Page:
Then, this same manager who receives a ‘get out of jail free’ card, goes out and finds someone who owes him a whole bunch less of a debt than he has just been forgiven. And instead of passing on the same grace and enacting a new way of being, he goes back to the same old bullying culture he has always known and been schooled in and kicks the guy whilst he is down to ensure he doesn’t lose face and his department can keep running smoothly.

The thing is, the manager is only acting in the way that he has always been taught. Top down, top dog-style leadership, running a tight ship, not taking any nonsense etc etc.

Jesus is hitting two things very hard. The first is a reality check. He is saying that it would be entirely possible for the Messiah/God himself to come and enact a whole new way of being, a modus operandi of forgiveness and mercy and for nothing to change, because we have grown so comfortable with the ways that things are that we don’t really want to change or know how to. 

Walter Brueggemann highlights something similar in his comparison of Moses and Solomon. Moses hits at and critiques the entire world system of the Pharaoh, challenging head on the numbing effects of Empire. But by the time we reach Solomon in Jerusalem, Pharaoh is back on the throne in a different guise. Solomon has become the antithesis of all that Moses was about. And so, when Jesus comes to challenge the perceived ‘wisdom of empire’ by revealing an entirely different kind of king and kingdom, the previous system is so well rehearsed and imbibed hook, line and sinker that it is highly possible nothing will change……..unless…….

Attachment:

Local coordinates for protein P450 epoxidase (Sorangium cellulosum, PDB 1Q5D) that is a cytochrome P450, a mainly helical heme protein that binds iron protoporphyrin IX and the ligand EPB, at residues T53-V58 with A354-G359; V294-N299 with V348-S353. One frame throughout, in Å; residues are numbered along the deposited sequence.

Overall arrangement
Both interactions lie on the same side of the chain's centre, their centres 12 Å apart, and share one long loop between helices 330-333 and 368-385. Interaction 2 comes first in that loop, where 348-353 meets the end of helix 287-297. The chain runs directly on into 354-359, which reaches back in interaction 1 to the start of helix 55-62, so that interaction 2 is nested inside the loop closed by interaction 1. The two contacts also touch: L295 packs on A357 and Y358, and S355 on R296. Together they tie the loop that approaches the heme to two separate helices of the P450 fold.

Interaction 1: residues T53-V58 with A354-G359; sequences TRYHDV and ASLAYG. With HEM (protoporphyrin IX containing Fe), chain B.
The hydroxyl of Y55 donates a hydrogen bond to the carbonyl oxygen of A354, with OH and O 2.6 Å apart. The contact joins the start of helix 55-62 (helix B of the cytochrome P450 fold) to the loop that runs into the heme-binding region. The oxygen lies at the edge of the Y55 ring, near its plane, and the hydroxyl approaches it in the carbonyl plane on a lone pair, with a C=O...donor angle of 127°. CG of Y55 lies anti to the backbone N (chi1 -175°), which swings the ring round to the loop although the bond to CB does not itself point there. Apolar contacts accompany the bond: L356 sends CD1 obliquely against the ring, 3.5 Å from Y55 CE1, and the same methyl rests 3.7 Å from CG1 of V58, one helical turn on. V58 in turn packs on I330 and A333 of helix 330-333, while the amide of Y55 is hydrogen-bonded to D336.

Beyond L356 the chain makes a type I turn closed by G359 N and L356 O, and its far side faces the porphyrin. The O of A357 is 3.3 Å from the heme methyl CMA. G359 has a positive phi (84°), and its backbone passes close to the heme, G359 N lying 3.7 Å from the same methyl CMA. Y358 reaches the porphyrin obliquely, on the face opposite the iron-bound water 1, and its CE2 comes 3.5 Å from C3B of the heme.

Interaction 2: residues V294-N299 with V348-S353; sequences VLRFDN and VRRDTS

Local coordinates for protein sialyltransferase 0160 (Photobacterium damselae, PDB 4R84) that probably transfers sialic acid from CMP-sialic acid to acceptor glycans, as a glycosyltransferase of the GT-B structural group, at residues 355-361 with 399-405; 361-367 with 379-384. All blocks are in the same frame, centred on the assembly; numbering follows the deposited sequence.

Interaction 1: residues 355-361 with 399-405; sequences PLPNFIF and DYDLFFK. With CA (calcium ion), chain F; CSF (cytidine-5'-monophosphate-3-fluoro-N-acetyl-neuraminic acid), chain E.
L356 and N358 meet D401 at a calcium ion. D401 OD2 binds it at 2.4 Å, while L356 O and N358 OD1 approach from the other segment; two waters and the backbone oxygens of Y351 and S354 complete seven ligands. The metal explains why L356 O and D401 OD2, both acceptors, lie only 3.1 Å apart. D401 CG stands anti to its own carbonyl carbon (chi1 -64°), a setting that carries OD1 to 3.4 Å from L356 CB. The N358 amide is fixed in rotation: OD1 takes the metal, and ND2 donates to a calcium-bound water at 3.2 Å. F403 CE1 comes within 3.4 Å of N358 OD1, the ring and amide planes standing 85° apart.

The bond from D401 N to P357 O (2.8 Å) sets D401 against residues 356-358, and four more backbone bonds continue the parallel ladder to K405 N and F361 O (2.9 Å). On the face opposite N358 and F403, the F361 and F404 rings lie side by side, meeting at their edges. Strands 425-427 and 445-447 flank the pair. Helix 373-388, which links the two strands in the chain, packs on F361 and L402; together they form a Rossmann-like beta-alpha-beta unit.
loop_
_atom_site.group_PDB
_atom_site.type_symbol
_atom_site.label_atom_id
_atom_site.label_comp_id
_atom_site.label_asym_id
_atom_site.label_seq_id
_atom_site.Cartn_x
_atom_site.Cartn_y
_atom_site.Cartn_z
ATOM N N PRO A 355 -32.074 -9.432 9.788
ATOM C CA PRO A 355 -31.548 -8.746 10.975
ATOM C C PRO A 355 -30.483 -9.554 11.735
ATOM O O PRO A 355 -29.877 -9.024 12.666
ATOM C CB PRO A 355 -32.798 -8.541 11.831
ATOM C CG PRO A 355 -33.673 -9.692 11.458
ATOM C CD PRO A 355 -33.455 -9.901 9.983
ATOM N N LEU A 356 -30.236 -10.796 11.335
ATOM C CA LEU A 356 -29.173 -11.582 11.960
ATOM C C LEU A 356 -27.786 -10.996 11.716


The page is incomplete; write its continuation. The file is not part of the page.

Secondly, I believe Jesus is revealing the very reason why he didn’t come as the ‘Emperor of Rome’ or a ‘King of Judea’. Perhaps it is nigh on impossible to undo a system from the top down……unless…….

The Power of Forgiveness

Forgiveness can be both utterly painful and gutsy but carries with the opportunity to be completely freeing. I see so many patients with complex problems, which present to me as a physical or psychological pain. After I have listened intently to their story and the subtle things they reveal or omit, we explore together the possible reasons for their condition.

Once we have excluded any obvious causes through history, examination and tests (where required), we meet again and probe a bit deeper. Time and again I have found in such situations where there is no obvious medical cause, that that there was some kind of hurt caused to them, which they have never been able to forgive. Many times they don’t want to forgive and sometimes they don’t know how to.

Choosing not to forgive someone always has its benefit to us, in some way, otherwise we simply would not hold on to grudges. It can be that which let’s us feel superior or something which justifies our own feelings or patterns of behaviour. But the cost of unforgiveness can be absolutely crippling, leaving a root of bitterness in our lives which can manifest itself in physical, psychological, relational and emotional pain.

I never put this idea onto someone, but have been amazed as I ask an open question to a  person about what they think the root of their problem might be, how often this issue of (un)forgiveness rears its head. They have become stuck in a moment and they can’t get out of it. (U2)!